SAN FRANCISCO--For pharmaceutical-makers, discovering a new drug isn't the whole battle. Getting a compound inside cells can be just as difficult. Water-soluble drugs, for example, can move through the bloodstream, yet once they arrive at their destination, they're stopped by the fatty membrane surrounding cells. Now researchers have found a chemical tag that appears to act as a universal pass, escorting compounds inside cells.
Discovery of the new all-purpose pass, a peptide, or short fragment of protein, was inspired in part by a surprising source: the AIDS virus. In the early 1980s, researchers discovered that a protein fragment called Tat helps HIV viral proteins enter cells. Other research teams showed that linking Tat to drugs can help boost their uptake. But Tat is hard to synthesize and too expensive for widespread use, so a team led by organic chemist Paul Wender of Stanford University set out to find a cheaper, more effective alternative.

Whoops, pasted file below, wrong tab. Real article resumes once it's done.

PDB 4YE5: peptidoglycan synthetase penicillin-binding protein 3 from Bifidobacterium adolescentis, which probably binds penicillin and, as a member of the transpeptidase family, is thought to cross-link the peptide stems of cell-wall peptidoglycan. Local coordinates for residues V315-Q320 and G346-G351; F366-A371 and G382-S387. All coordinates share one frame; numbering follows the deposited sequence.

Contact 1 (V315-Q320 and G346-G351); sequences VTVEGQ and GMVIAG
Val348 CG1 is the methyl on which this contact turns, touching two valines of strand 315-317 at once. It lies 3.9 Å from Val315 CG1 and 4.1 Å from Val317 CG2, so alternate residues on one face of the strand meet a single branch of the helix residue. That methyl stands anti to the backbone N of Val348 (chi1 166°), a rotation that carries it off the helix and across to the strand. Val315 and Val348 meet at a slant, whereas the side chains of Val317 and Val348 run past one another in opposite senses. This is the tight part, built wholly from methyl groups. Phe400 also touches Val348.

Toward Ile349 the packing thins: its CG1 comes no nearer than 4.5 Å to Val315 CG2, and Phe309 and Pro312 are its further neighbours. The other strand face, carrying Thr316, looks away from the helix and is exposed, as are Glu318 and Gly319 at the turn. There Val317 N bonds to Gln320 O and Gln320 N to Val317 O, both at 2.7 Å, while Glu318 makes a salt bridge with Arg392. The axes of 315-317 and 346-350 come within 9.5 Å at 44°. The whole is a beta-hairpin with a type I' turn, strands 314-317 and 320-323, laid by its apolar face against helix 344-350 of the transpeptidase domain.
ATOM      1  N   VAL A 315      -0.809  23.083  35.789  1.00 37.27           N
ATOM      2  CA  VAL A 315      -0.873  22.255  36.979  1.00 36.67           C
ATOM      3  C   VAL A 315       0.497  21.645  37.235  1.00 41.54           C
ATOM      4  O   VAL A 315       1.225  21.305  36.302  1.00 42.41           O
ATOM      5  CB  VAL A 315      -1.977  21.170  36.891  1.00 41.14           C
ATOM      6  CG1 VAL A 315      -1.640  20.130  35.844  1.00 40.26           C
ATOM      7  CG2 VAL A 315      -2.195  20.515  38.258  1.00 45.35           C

The researchers started by analyzing Tat and then systematically rearranging its amino acids. After testing many candidates, they found one version--a chain of arginines--that was even more effective than Tat at infiltrating cells. When they tested the peptide, it ferried a drug right through human skin grafted onto a mouse--an impossible feat without the peptide, they reported last week at a meeting of the American Chemical Society.
"This is an important development," says John Voorhees, a dermatologist at the University of Michigan Medical School in Ann Arbor. When physicians treat skin conditions, they give a drug in capsule form and hope that some of it will make its way from the gut to the bloodstream and eventually inside skin cells. A topical cream could be more effective for treating conditions such as psoriasis and eczema and might carry fewer side effects, Voorhees says.